Sunday, June 15, 2014

Responses to Nikki Giovanni and Lucille Clifton

Responses to Nikki Giovanni's "Ego Tripping."

Self-distinction and cultural-recognition create the image Nikki Giovanni was inspired to display in her poem “Ego Tripping.” She uses the knowledge of preliminary events, recognized throughout history, to clarify her existence as an original creation. The declaration of self-identity nurtures the power to abolish any manmade perception. --Mariah Hill

It is important for readers to pay close attention to the images of place and authority Nikki Giovanni uses throughout the poem. Readers should analyze how Giovanni personifies herself and members of kinship into those of global royalty and perfection. Readers can also analyze Giovanni's continuous use of personal pronouns with a verb immediately following and how this rhetorical technique epitomizes the grandeur of the speaker's abilities and ego. --Candace Chambers

Queenship and strength are prevalent concepts throughout Nikki Giovanni's "Ego Tripping'." Nikki Giovanni has given the reader an opportunity to journey through history’s most influential beginnings and pose as the creator. In this piece, she demands, "I cannot be comprehended except by my permission" to remind us that none can say anything to remove our queenship. --Amber Walker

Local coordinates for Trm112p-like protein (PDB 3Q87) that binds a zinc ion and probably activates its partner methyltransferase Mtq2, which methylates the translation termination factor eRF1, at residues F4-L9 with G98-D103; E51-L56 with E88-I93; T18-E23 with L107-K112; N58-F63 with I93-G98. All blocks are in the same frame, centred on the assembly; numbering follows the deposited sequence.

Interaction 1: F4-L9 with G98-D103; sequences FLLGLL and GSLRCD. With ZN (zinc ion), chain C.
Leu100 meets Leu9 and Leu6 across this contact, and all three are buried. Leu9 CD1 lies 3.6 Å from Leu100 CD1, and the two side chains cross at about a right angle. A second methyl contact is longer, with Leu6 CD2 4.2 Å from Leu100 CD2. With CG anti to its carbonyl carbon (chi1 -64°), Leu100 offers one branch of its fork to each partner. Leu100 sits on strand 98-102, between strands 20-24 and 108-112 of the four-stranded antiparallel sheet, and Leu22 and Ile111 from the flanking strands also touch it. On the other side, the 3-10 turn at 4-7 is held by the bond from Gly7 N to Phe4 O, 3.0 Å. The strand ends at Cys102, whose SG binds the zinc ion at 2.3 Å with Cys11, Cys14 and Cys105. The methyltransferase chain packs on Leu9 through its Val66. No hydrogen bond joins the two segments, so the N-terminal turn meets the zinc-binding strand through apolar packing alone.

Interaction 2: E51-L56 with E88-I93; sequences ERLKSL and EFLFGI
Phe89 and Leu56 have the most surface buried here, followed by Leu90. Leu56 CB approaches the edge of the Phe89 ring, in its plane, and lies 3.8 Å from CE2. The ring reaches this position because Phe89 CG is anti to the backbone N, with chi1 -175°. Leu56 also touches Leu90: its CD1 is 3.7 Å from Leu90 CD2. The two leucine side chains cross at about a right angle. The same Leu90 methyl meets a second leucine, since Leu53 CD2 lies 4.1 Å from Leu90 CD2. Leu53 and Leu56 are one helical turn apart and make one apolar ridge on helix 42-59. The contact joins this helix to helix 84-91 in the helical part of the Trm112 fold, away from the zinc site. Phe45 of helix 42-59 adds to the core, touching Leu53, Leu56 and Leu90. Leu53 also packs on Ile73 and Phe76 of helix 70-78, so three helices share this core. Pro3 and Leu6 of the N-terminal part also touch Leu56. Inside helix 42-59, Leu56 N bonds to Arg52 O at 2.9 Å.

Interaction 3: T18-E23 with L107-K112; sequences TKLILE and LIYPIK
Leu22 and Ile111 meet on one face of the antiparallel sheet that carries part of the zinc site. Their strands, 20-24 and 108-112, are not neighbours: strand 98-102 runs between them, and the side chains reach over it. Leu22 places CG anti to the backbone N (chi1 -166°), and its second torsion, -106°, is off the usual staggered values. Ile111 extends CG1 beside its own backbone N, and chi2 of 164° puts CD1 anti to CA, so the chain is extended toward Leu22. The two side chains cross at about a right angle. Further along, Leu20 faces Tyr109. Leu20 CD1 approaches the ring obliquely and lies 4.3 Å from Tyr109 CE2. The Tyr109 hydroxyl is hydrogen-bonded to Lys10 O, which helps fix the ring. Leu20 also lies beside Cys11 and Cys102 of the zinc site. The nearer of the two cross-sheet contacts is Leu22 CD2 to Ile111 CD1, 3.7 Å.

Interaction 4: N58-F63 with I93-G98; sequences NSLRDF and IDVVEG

Responses to Lucille Clifton's "won't you celebrate with me"

The central struggle of “won’t you celebrate with me” is the environment. The speaker was “born in babylon,” which has a negative connotation, but also survives in a place that seems to be calculated for her demise, which could very well be America. —Josalynn Smith

Readers should take note of the intentional missing capitalization as apart of Lucille Clifton's style and meaning in "wont you come celebrate with me". Clifton doesn't capitalize "Babylon" a historical and biblical reference, downplaying the importance of the place as compared to the speaker who is "both nonwhite and woman". This works with the overall theme of black women's power and greatness throughout the poem. --Alesia Alexander
What is sign finis what has become a life of hers. Being a survivor is not just something she has done or accomplished, it's the way she lives. Asking questions of what that life looks like is an essential piece to understanding the poem. --Deontez Q. Wimbley

AALCI 2014


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